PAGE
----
Thanks to a project funded by the RecerCaixa Programme since 2015, the scientists are now able to produce frataxin in bacteria. “This was the first step in order to envisage this second project, after which there will be two more stages before we can talk about success,” says Ernest Giralt. Frataxin not only has to cross the blood-brain barrier but also the plasma membrane of cells, after which it must enter mitochondria—the organelles where it exerts its affect. “We will not be tackling these two stages now,” explains Giralt.

In this project, IRB Barcelona will explore the transport of both the whole fraxatin protein and fragments. The team explains why this approach will be taken. On the one hand, the cost of producing fragments of fraxatin would be much lower than those associated with the whole protein. On the other hand, breakthroughs in knowledge about the mechanism of action of this protein are expected, which will allow identification of the regions of the protein that are essential for its activity with regard to Friedreich’s Ataxia, thus paving the way to the therapeutic use of protein fragments.

“I consider it feasible in the long-term to achieve a treatment because we are not working alone. Although only a small number, other groups worldwide are addressing this disease and sharing knowledge, and this collective effort will favour the possibilities of this treatment or other therapeutic options. We don’t know where the treatment will be discovered but we are optimistic that one will be found,” says Giralt.

Mª Luz González, from the Babel Family, concludes that “it is crucial—especially in the case of rare diseases—that patients’ associations channel funds into research and increase public awareness of this condition, after all we are all potential victims. Also, this project does not benefit only Friedreich’s Ataxia. Research into health is in everyone’s interest.” Teresa Gilabert, from ASOGAF, adds that “promoting and collaborating with a research project motivates us to continue the fight.”

* Friedreich’s Ataxia at IRB Barcelona:
-Patients and scientists join forces to tackle Friedreich's Ataxia (Nov 2013)
-International patient advocates partner to fund Spanish gene-therapy project to treat Friedreich's Ataxia (Jan 2014)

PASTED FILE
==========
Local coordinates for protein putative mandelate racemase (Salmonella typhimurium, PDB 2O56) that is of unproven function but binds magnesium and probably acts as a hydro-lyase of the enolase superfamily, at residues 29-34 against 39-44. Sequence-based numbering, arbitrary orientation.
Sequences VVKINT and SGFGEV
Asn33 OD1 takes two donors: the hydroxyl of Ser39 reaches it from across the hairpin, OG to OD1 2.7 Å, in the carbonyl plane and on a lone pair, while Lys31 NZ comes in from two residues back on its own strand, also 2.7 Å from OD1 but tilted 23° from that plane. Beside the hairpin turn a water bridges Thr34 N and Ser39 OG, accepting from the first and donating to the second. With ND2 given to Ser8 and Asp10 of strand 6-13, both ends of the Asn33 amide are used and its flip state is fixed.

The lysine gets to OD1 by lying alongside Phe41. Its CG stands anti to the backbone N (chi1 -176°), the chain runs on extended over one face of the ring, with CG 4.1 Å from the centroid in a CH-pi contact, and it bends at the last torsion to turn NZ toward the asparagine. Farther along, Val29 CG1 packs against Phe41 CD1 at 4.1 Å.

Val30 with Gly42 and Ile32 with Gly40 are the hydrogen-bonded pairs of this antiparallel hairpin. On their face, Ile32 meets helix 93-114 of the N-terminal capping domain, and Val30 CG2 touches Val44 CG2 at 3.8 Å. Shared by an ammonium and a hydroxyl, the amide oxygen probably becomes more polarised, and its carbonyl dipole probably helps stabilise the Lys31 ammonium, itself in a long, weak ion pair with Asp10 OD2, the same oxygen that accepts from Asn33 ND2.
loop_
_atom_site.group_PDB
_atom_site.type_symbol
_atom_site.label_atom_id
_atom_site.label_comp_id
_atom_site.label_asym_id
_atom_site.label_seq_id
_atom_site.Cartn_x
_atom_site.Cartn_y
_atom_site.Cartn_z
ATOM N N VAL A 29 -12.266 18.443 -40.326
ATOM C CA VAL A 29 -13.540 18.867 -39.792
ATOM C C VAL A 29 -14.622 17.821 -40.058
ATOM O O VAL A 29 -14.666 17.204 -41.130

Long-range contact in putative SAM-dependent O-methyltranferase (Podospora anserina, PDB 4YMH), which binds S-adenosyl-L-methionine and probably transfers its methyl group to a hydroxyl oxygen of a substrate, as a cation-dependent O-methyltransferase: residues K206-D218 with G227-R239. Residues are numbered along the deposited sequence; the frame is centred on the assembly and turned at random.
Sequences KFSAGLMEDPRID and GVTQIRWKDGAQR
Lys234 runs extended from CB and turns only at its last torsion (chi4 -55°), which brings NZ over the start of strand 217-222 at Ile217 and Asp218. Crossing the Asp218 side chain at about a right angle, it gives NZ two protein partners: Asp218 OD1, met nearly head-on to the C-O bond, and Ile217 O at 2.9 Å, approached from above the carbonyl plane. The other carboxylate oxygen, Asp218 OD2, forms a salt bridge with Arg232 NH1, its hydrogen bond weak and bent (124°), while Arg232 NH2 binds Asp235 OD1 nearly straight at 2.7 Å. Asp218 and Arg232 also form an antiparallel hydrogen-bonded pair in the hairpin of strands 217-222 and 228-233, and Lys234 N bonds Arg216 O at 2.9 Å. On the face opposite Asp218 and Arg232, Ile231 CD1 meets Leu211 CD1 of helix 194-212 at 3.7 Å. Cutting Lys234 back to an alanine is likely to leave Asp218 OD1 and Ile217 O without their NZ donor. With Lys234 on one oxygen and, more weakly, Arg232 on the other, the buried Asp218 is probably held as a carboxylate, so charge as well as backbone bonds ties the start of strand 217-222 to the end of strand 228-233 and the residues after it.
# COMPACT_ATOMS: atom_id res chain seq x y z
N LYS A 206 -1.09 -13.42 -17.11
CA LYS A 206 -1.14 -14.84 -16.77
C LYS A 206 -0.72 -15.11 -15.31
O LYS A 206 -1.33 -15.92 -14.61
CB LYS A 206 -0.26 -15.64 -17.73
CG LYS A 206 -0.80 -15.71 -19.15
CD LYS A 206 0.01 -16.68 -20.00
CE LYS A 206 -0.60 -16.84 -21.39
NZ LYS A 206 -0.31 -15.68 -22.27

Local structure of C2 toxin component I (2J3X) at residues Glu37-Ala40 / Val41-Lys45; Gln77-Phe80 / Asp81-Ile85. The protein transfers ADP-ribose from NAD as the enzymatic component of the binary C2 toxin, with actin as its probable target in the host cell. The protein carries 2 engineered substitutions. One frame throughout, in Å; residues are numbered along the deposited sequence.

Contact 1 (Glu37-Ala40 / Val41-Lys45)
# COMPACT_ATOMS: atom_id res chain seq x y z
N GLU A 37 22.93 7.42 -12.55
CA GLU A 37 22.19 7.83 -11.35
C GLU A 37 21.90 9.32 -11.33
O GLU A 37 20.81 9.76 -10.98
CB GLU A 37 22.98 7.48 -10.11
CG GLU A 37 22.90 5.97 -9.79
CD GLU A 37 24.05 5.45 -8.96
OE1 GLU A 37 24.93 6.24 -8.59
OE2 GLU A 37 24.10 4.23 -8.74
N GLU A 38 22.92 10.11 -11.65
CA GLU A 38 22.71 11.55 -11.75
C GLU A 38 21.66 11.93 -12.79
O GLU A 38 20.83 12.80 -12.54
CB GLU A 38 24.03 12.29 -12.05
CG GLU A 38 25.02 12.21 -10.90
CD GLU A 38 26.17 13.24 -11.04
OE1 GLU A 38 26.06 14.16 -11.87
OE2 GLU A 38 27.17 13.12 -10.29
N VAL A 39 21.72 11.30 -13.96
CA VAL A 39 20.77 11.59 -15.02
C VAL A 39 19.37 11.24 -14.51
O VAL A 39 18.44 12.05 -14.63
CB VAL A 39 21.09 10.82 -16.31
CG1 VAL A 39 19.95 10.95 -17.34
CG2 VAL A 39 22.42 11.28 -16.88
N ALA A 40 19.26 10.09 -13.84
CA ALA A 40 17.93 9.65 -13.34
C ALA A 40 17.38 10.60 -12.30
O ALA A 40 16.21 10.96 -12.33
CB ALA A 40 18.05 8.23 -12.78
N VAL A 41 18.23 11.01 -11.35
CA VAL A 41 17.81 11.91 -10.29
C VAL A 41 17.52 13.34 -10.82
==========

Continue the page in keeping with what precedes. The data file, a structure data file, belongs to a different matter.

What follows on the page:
-Ambulances for the brain supported by the RecerCaixa Programme (March 2015)


About IRB Barcelona
Created in 2005 by the Generalitat de Catalunya (Government of Catalonia) and University of Barcelona, IRB Barcelona is a Severo Ochoa Centre of Excellence, a seal that was awarded in 2011. The institute is devoted to conducting research of excellence in biomedicine and to transferring results to clinical practice, thus improving people’s quality of life, while simultaneously promoting the training of outstanding researchers, technology transfer, and public communication of science. Its 23 laboratories and seven core facilities address basic questions in biology and are orientated to diseases such as cancer, metastasis, Alzheimer’s, diabetes, and rare conditions. IRB Barcelona is an international centre that hosts more than 400 employees and 36 nationalities. It is located in the Barcelona Science Park. IRB Barcelona forms part of the Barcelona Institute of Science and Technology (BIST) and the “Xarxa de Centres de Recerca de Catalunya” (CERCA).

About IRB Barcelona

The Institute for Research in Biomedicine (IRB Barcelona) pursues a society free of disease. To this end, it conducts multidisciplinary research of excellence to cure cancer and other diseases linked to ageing. It establishes technology transfer agreements with the pharmaceutical industry and major hospitals to bring research results closer to society, and organises a range of science outreach activities to engage the public in an open dialogue. IRB Barcelona is an international centre that hosts 400 researchers and more than 30 nationalities. Recognised as a Severo Ochoa Centre of Excellence since 2011, IRB Barcelona is a CERCA centre and member of the Barcelona Institute of Science and Technology (BIST).